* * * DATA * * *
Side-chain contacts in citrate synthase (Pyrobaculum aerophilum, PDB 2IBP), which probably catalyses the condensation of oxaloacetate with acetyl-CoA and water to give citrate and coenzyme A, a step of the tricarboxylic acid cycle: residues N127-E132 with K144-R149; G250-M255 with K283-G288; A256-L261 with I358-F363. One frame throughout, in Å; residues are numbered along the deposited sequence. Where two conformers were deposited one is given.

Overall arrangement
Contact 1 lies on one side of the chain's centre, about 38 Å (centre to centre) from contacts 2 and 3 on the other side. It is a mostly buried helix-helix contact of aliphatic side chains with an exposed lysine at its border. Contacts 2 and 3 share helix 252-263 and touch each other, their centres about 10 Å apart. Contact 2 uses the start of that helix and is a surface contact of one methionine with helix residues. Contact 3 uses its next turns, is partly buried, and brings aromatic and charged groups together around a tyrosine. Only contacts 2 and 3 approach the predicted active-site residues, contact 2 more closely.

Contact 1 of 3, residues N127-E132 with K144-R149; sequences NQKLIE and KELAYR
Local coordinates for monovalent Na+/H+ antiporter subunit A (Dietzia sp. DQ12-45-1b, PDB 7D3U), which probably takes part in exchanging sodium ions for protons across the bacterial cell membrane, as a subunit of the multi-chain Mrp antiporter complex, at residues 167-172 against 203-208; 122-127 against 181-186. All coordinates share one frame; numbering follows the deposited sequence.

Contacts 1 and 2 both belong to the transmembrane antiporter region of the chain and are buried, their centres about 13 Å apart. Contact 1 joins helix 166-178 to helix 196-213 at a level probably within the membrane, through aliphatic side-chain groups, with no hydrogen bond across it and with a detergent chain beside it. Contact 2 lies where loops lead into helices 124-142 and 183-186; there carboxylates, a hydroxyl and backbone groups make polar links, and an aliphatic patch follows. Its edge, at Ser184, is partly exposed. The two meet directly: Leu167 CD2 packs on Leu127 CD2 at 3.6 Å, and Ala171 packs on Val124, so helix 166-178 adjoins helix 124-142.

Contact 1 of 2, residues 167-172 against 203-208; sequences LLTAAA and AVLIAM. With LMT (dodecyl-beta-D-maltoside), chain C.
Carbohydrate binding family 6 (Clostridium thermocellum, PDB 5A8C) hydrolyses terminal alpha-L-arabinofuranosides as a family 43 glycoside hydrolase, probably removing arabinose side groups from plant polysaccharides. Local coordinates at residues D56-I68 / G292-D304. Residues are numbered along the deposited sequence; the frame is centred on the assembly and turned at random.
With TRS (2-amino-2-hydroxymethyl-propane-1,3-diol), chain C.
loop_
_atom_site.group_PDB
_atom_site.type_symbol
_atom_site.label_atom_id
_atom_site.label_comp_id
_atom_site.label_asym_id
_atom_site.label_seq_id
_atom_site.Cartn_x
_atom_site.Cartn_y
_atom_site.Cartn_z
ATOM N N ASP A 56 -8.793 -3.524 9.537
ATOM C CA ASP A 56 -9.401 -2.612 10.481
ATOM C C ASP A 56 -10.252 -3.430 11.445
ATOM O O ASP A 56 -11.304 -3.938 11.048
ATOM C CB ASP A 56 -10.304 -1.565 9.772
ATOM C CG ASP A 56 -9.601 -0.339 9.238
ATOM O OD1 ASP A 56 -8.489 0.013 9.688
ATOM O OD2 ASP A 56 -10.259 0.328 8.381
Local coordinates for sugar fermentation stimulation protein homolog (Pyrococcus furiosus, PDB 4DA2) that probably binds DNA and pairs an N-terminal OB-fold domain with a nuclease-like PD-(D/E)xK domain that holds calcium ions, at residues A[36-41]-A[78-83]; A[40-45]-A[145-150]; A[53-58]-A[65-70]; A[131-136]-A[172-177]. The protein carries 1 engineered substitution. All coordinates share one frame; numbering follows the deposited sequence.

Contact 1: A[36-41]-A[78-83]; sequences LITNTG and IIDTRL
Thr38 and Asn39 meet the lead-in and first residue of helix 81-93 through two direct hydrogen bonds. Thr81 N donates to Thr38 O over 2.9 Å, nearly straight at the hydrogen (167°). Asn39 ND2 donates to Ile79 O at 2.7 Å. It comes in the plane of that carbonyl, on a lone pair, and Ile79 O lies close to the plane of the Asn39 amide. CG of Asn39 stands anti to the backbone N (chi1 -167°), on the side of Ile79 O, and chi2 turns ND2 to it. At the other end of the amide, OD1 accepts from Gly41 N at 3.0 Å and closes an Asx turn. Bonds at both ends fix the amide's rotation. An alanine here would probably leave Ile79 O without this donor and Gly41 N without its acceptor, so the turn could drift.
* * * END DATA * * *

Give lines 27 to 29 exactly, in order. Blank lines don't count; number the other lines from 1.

ATOM O OD2 ASP A 56 -10.259 0.328 8.381
Local coordinates for sugar fermentation stimulation protein homolog (Pyrococcus furiosus, PDB 4DA2) that probably binds DNA and pairs an N-terminal OB-fold domain with a nuclease-like PD-(D/E)xK domain that holds calcium ions, at residues A[36-41]-A[78-83]; A[40-45]-A[145-150]; A[53-58]-A[65-70]; A[131-136]-A[172-177]. The protein carries 1 engineered substitution. All coordinates share one frame; numbering follows the deposited sequence.

Contact 1: A[36-41]-A[78-83]; sequences LITNTG and IIDTRL